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Molecular characterisation of novel interactions of DNA repair proteins


Project Description

Human exposure to alkylating agents is unavoidable through both exogenous sources and endogenous formation. Some of these compounds have been shown to be toxic and carcinogenic in animal models and some are known human carcinogens. Their mode of action likely stems from the formation of specific types of DNA damage since DNA repair proteins that can eliminate this damage have been shown to provide protection against the mutagenic and carcinogenic consequences of alkylating agent exposure in vitro and in vivo. However the precise role of these repair systems in preventing human cancer is currently unclear, and there is increasing evidence of hitherto unsuspected roles of specific repair proteins There is therefore a need to fully characterise the mechanisms, crosstalk and interactions of these proteins in the processing of alkylating agent-induced DNA damage.

In this particular PhD project, the student will aim to investigate how different types of DNA damage are repaired in human cells so as to better understand how these proteins might provide protection in human populations.

The student will be integrated into an active research group and will be trained to use advanced molecular and cell biology techniques and molecular modelling, based on our previous work on orthologous genes in eukaryotes. New human cell lines will be developed via the cutting-edge technique of CRISPR-Cas9 gene-editing. These will be used in toxicological studies as well as in comprehensively assessing the diverse mutagenic consequences of the unrepaired alkylation damage via Next Generation Sequencing. There will be opportunities to present results at national and international conferences, and public engagement events.

Candidates are expected to hold (or be about to obtain) a minimum upper second class honours degree (or equivalent) in a related area / subject. Candidates with experience in molecular biology or with an interest in toxicology are encouraged to apply.

For information on how to apply for this project, please visit the Faculty of Biology, Medicine and Health Doctoral Academy website (https://www.bmh.manchester.ac.uk/study/research/apply/). Informal enquiries may be made directly to the primary supervisor. On the online application form select PhD Occupational and Environmental Health.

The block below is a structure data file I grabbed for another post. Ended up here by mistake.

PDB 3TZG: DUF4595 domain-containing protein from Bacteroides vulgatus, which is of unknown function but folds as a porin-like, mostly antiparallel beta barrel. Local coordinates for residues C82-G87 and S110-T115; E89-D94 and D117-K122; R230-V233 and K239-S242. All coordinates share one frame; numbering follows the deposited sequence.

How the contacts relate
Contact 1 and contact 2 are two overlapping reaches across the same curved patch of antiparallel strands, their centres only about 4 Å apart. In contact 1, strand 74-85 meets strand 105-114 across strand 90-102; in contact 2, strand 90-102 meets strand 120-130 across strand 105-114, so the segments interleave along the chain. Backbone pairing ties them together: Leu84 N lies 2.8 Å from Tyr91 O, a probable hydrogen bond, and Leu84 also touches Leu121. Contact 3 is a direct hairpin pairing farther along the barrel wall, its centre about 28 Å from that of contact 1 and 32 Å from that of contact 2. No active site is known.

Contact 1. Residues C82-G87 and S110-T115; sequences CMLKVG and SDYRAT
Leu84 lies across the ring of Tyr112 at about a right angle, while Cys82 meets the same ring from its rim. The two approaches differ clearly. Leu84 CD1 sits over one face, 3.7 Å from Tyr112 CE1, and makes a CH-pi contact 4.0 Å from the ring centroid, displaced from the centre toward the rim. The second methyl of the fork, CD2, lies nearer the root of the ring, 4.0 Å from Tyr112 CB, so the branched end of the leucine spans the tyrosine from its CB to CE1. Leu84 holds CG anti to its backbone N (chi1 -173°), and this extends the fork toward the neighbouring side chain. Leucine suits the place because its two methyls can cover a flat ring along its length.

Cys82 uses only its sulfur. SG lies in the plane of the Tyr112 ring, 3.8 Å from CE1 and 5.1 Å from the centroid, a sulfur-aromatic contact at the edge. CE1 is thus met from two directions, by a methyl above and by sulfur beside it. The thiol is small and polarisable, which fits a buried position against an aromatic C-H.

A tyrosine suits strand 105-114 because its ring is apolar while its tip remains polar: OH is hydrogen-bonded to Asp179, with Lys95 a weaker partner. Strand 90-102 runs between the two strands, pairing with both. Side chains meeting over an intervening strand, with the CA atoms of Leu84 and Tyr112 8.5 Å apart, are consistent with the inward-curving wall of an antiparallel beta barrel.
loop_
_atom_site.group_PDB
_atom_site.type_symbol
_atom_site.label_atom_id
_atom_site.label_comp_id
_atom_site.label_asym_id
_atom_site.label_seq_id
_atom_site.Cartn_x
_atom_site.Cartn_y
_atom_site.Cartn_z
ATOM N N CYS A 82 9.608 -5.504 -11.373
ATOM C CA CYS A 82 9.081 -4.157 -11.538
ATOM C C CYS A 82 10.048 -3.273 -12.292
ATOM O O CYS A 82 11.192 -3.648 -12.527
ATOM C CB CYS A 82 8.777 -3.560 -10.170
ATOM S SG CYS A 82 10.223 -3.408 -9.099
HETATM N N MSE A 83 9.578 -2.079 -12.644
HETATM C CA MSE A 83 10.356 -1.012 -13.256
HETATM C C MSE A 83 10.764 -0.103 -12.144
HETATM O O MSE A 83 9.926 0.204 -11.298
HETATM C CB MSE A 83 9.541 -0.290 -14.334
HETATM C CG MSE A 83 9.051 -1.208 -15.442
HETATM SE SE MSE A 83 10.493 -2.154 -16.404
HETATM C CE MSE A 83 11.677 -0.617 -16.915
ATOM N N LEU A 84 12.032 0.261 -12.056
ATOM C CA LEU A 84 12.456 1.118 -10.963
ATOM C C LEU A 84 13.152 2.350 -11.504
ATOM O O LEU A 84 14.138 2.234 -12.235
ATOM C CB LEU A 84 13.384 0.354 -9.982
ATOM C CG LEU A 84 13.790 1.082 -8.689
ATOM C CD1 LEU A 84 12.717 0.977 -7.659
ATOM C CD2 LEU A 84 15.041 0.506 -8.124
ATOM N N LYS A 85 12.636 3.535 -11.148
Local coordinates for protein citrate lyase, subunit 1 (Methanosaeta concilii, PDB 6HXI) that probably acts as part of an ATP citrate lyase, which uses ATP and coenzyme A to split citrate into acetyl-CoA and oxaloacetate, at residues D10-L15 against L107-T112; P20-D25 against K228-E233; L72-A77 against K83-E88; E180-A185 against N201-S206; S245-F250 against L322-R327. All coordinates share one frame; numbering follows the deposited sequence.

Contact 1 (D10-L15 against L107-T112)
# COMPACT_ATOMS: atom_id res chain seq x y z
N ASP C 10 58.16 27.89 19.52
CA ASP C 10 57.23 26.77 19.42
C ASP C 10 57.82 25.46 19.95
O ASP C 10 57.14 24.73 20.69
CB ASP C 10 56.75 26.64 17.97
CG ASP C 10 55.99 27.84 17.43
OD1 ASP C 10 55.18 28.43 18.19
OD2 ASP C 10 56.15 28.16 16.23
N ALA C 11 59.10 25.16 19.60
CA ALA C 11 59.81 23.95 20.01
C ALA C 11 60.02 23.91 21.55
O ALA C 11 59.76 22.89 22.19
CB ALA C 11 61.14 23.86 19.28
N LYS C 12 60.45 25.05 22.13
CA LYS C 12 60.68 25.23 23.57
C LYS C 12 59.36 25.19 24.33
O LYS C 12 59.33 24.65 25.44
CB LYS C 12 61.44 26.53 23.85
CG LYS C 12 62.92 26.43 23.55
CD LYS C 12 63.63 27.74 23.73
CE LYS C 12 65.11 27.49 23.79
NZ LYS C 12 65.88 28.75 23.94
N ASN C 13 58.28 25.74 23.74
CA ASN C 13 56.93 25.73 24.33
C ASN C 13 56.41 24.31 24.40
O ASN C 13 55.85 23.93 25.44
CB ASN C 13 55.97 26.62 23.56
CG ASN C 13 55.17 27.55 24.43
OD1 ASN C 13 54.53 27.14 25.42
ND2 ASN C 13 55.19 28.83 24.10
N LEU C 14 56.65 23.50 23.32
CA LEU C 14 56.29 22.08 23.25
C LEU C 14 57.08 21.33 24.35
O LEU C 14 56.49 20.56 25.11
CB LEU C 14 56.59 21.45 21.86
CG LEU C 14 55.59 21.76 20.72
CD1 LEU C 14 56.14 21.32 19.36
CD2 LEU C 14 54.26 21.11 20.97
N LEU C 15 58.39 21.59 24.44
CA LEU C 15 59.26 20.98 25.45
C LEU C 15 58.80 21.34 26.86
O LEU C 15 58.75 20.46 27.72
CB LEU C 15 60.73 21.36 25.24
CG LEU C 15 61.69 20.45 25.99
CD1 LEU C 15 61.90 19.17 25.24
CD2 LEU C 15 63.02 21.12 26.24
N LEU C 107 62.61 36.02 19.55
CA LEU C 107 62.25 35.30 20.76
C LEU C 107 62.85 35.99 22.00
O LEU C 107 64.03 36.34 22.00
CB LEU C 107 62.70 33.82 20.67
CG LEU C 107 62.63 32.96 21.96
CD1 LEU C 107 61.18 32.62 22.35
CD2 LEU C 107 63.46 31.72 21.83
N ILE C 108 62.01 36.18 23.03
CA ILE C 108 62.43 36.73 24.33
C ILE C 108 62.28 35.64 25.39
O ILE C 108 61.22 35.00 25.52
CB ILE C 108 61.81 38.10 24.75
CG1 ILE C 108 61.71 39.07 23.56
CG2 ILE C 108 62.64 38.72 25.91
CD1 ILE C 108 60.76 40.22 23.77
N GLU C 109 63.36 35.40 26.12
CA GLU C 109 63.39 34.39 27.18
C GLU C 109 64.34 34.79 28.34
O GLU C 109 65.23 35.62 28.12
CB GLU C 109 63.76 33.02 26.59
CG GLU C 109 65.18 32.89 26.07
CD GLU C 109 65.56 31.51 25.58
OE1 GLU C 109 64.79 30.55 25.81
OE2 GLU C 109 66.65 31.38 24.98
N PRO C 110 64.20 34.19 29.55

For international students we also offer a unique 4 year PhD programme that gives you the opportunity to undertake an accredited Teaching Certificate whilst carrying out an independent research project across a range of biological, medical and health sciences. For more information please visit http://www.internationalphd.manchester.ac.uk

Funding Notes

Applications are invited from self-funded students. This project has a Band 3 fee. Details of our different fee bands can be found on our website (View Website). For information on how to apply for this project, please visit the Faculty of Biology, Medicine and Health Doctoral Academy website (View Website).

As an equal opportunities institution we welcome applicants from all sections of the community regardless of gender, ethnicity, disability, sexual orientation and transgender status. All appointments are made on merit.

Fees can be found here K:\FBMH Doctoral Academy\DA Reference Library - Policy and Procedures\Fees


References

O’Connor, P.J., Alonso-Amelot, M.E., Roberts, S.A., Povey, A.C. (2019) The role of bracken fern illudanes in bracken fern-induced toxicities. Mutat. Res., doi: 10.1016/j.mrrev.2019.05.001 [Epub ahead of print]

Shangula, S., Noori, M., Ahmad, I., Margison, G.P., Liu, Y., Siahmansur, T., Soran, H, Povey AC (2019) PON1 increases cellular DNA damage by lactone substrates. Arch Toxicol., 93:2035-43.

Potjewyd, G., Day, P.J., Shangula, S., Margison, G.P., Povey, A.C. (2017) L-β-N-methylamino-l-alanine (BMAA) nitrosation generates a cytotoxic DNA damaging alkylating agent: An unexplored mechanism for neurodegenerative disease. Neurotoxicology, 59:105-9.

Alqahtani, S., Promtong, P., Oliver, A.W., He, X.T., Walker, T.D., Povey, A., Hampson, L., Hampson, I.N. (2016) Silver nanoparticles exhibit size-dependent differential toxicity and induce expression of syncytin-1 in FA-AML1 and MOLT-4 leukaemia cell lines. Mutagenesis, 31:695-702.

Dumax-Vorzet, A.F., Tate, M., Walmsley, R., Elder, R.H., Povey, A.C. (2015) Cytotoxicity and genotoxicity of urban particulate matter in mammalian cells. Mutagenesis,30:621-33.

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